Chest X-rays and X-ray computed tomography CT can reveal areas of opacity seen as white, indicating consolidation CAP does not always appear on x-rays, because the disease is in its initial stages or involves a part of the lung an x-ray does not see well In some cases, chest CT can reveal pneumonia not seen on x-rays However, congestive heart failure or other types of lung damage can mimic CAP on x-rays13

Several tests can identify the cause of CAP Blood cultures can isolate bacteria or fungi in the bloodstream Sputum Gram staining and culture can also reveal the causative microorganism In severe cases, bronchoscopy can collect fluid for culture Special tests can be performed if an uncommon microorganism is suspected, such as urinalysis for Legionella antigen in Legionnaires' disease


Chest X-rays of a CAP patient before left and after treatment

CAP is treated with an antibiotic that kills the offending microorganism and by managing complications If the causative microorganism is unidentified often the case, the laboratory identifies the most-effective antibiotic; this may take several days

Health professionals consider a person's risk factors for various organisms when choosing an initial antibiotic Additional consideration is given to the treatment setting; most patients are cured by oral medication, while others must be hospitalized for intravenous therapy or intensive care

Therapy for older children and adults generally includes treatment for atypical bacteria: typically a macrolide antibiotic such as azithromycin or clarithromycin or a quinolone, such as levofloxacin Doxycycline is the antibiotic of choice in the UK for atypical bacteria, due to increased clostridium difficile colitis in hospital patients linked to the increased use of clarithromycin


Most newborn infants with CAP are hospitalized, receiving IV ampicillin and gentamicin for at least ten days to treat the common causative agents streptococcus agalactiae, listeria monocytogenes and escherichia coli To treat the herpes simplex virus, IV acyclovir is administered for 21 days


Treatment of CAP in children depends on the child's age and the severity of illness Children under five are not usually treated for atypical bacteria If hospitalization is not required, a seven-day course of amoxicillin is often prescribed, with co-trimaxazole an alternative when there is allergy to penicillins14 Further studies are needed to confirm the efficacy of newer antibiotics15 With the increase in drug-resistant Streptococcus pneumoniae, antibiotics such as cefpodoxime may become more popular16 Hospitalized children receive intravenous ampicillin, ceftriaxone or cefotaxime, and a recent study found that a three-day course of antibiotics seems sufficient for most mild-to-moderate CAP in children17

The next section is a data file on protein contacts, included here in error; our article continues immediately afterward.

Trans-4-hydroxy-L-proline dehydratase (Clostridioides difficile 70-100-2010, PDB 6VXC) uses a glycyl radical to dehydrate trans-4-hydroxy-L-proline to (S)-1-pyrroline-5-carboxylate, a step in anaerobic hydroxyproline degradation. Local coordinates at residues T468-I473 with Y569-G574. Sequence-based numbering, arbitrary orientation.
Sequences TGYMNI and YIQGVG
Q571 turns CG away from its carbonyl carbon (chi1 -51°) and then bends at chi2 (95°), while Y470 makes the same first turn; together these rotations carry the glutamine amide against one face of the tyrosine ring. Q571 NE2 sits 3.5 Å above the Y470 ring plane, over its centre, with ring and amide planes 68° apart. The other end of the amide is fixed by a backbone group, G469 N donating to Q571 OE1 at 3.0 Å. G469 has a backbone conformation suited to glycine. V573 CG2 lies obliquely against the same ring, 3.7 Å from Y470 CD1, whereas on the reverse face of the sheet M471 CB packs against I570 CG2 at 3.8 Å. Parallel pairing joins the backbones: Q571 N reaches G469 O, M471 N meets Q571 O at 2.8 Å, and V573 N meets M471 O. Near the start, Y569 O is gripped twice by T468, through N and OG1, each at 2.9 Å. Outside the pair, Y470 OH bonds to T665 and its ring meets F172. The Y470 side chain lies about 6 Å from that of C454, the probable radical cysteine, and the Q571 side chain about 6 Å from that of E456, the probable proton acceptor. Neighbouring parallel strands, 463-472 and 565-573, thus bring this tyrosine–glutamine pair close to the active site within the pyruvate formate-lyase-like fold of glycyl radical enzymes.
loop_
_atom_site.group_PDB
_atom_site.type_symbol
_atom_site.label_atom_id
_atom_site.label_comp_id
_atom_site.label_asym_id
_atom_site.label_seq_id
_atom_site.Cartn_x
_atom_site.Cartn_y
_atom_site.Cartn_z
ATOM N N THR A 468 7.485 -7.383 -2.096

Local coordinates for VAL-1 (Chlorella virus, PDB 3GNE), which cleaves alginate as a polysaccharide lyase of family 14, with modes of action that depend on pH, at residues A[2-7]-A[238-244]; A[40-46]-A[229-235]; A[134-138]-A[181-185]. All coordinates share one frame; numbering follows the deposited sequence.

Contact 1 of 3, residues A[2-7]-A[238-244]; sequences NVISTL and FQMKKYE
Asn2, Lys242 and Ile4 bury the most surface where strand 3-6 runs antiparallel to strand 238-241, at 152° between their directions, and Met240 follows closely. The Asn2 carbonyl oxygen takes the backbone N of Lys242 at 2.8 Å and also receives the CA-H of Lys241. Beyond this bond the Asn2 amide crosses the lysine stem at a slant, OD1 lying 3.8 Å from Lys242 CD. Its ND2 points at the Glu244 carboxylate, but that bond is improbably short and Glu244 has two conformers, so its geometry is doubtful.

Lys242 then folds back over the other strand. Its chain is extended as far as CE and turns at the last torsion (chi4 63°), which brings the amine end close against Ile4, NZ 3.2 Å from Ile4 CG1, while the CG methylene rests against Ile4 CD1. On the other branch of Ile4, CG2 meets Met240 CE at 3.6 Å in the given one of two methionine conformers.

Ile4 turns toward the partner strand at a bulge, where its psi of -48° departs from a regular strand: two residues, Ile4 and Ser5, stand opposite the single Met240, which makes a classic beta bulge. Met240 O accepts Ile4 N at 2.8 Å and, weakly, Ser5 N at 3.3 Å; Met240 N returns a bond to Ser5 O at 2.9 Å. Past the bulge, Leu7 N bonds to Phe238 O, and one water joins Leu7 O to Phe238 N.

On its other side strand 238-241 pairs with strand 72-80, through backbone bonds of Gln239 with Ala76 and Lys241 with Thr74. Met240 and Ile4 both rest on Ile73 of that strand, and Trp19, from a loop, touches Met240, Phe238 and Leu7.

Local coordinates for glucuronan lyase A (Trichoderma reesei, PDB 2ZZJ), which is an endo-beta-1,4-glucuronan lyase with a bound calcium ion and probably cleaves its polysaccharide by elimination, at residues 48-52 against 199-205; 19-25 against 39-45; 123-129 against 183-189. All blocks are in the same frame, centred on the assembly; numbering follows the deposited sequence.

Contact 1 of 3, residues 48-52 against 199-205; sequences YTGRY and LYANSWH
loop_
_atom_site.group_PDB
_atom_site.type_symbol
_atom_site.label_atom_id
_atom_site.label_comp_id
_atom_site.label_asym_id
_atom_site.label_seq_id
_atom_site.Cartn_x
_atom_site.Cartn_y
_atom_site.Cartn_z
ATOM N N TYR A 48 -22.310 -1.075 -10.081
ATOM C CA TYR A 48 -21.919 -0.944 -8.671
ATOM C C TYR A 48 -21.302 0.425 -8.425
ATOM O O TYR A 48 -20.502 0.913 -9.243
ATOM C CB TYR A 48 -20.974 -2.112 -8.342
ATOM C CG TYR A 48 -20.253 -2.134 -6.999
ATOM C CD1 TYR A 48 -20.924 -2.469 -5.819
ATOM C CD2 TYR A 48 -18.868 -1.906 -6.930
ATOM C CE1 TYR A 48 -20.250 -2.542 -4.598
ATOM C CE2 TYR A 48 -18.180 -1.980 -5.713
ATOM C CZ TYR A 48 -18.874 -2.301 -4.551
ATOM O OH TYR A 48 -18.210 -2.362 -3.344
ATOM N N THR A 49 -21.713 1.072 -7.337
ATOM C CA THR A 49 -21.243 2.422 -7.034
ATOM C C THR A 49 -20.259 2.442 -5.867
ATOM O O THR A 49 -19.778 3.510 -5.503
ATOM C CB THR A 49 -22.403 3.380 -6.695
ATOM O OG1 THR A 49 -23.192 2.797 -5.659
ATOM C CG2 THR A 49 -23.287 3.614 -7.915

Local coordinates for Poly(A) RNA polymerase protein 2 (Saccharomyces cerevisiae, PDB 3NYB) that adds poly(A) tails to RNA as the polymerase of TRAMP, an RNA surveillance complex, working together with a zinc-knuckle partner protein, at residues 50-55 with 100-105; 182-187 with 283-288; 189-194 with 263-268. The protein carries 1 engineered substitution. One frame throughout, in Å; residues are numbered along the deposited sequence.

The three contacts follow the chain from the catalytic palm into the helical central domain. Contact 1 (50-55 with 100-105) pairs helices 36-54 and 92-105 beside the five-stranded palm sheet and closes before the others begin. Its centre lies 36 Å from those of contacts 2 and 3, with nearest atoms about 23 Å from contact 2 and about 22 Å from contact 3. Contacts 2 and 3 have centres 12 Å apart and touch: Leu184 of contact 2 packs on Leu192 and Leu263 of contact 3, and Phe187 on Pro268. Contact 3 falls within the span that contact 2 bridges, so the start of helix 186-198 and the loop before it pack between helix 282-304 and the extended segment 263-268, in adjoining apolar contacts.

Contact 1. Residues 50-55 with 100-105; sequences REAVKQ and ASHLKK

In 2001 the American Thoracic Society, drawing on the work of the British and Canadian Thoracic Societies, established guidelines for the management of adult CAP dividing patients into four categories based on common organisms:18

  • Healthy outpatients without risk factors: This group the largest is composed of otherwise-healthy patients without risk factors for DRSP, enteric gram-negative bacteria, pseudomonas or other, less-common, causes of CAP Primary microoganisms are viruses, atypical bacteria, penicillin-sensitive streptococcus pneumoniae and haemophilus influenzae Recommended drugs are macrolide antibiotics, such as azithromycin or clarithromycin, for seven19 to ten days
  • Outpatients with underlying illness or risk factors: Although this group does not require hospitalization, patients have underlying health problems such as emphysema or heart failure or are at risk for DRSP or enteric gram-negative bacteria They are treated with a quinolone active against streptococcus pneumoniae such as levofloxacin or a β-lactam antibiotic such as cefpodoxime, cefuroxime, amoxicillin or amoxicillin/clavulanic acid and a macrolide antibiotic, such as azithromycin or clarithromycin, for seven to ten days20
  • Hospitalized patients without risk for pseudomonas: This group requires intravenous antibiotics, with a quinolone active against streptococcus pneumoniae such as levofloxacin, a β-lactam antibiotic such as cefotaxime, ceftriaxone, ampicillin/sulbactam or high-dose ampicillin plus a macrolide antibiotic such as azithromycin or clarithromycin for seven to ten days
  • Intensive-care patients at risk for pseudomonas aeruginosa: These patients require antibiotics targeting this difficult-to-eradicate bacterium One regimen is an intravenous antipseudomonal beta-lactam such as cefepime, imipenem, meropenem or piperacillin/tazobactam, plus an IV antipseudomonal fluoroquinolone such as levofloxacin Another is an IV antipseudomonal beta-lactam such as cefepime, imipenem, meropenem or piperacillin/tazobactam, plus an aminoglycoside such as gentamicin or tobramycin, plus a macrolide such as azithromycin or a nonpseudomonal fluoroquinolone such as ciprofloxacin

For mild-to-moderate CAP, shorter courses of antibiotics 3–7 days seem to be sufficient17


Some CAP patients require intensive care, with clinical prediction rules such as the pneumonia severity index and CURB-65 guiding the decision to hospitalize21 Factors increasing the need for hospitalization include:

  • Age greater than 65
  • Underlying chronic illnesses
  • Respiratory rate greater than 30 per minute
  • Systolic blood pressure less than 90 mmHg
  • Heart rate greater than 125 per minute